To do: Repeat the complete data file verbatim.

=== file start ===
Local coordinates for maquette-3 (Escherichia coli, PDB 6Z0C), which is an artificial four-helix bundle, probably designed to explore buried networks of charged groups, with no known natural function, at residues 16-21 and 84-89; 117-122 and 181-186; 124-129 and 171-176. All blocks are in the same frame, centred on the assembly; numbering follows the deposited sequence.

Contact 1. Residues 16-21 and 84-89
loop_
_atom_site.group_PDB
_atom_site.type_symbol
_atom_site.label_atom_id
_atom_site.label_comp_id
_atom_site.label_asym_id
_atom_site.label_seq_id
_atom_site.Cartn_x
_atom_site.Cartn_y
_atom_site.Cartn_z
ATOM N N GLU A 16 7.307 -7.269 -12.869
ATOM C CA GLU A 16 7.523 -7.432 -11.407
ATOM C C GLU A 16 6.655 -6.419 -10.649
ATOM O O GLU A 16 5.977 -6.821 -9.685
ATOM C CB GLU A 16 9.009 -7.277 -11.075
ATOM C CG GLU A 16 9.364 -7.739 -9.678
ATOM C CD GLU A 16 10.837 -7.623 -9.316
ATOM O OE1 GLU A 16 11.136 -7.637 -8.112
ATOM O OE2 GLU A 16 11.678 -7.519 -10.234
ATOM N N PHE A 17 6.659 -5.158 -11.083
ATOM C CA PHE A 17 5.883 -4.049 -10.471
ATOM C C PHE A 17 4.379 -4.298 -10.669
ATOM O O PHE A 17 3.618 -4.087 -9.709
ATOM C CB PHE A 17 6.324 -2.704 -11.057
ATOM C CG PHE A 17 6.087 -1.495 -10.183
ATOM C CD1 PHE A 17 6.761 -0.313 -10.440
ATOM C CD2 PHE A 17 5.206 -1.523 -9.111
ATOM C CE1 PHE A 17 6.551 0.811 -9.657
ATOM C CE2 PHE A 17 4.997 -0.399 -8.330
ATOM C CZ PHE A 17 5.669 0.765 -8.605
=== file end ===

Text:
Local coordinates for maquette-3 (Escherichia coli, PDB 6Z0C), which is an artificial four-helix bundle, probably designed to explore buried networks of charged groups, with no known natural function, at residues 16-21 and 84-89; 117-122 and 181-186; 124-129 and 171-176. All blocks are in the same frame, centred on the assembly; numbering follows the deposited sequence.

Contact 1. Residues 16-21 and 84-89
loop_
_atom_site.group_PDB
_atom_site.type_symbol
_atom_site.label_atom_id
_atom_site.label_comp_id
_atom_site.label_asym_id
_atom_site.label_seq_id
_atom_site.Cartn_x
_atom_site.Cartn_y
_atom_site.Cartn_z
ATOM N N GLU A 16 7.307 -7.269 -12.869
ATOM C CA GLU A 16 7.523 -7.432 -11.407
ATOM C C GLU A 16 6.655 -6.419 -10.649
ATOM O O GLU A 16 5.977 -6.821 -9.685
ATOM C CB GLU A 16 9.009 -7.277 -11.075
ATOM C CG GLU A 16 9.364 -7.739 -9.678
ATOM C CD GLU A 16 10.837 -7.623 -9.316
ATOM O OE1 GLU A 16 11.136 -7.637 -8.112
ATOM O OE2 GLU A 16 11.678 -7.519 -10.234
ATOM N N PHE A 17 6.659 -5.158 -11.083
ATOM C CA PHE A 17 5.883 -4.049 -10.471
ATOM C C PHE A 17 4.379 -4.298 -10.669
ATOM O O PHE A 17 3.618 -4.087 -9.709
ATOM C CB PHE A 17 6.324 -2.704 -11.057
ATOM C CG PHE A 17 6.087 -1.495 -10.183
ATOM C CD1 PHE A 17 6.761 -0.313 -10.440
ATOM C CD2 PHE A 17 5.206 -1.523 -9.111
ATOM C CE1 PHE A 17 6.551 0.811 -9.657
ATOM C CE2 PHE A 17 4.997 -0.399 -8.330
ATOM C CZ PHE A 17 5.669 0.765 -8.605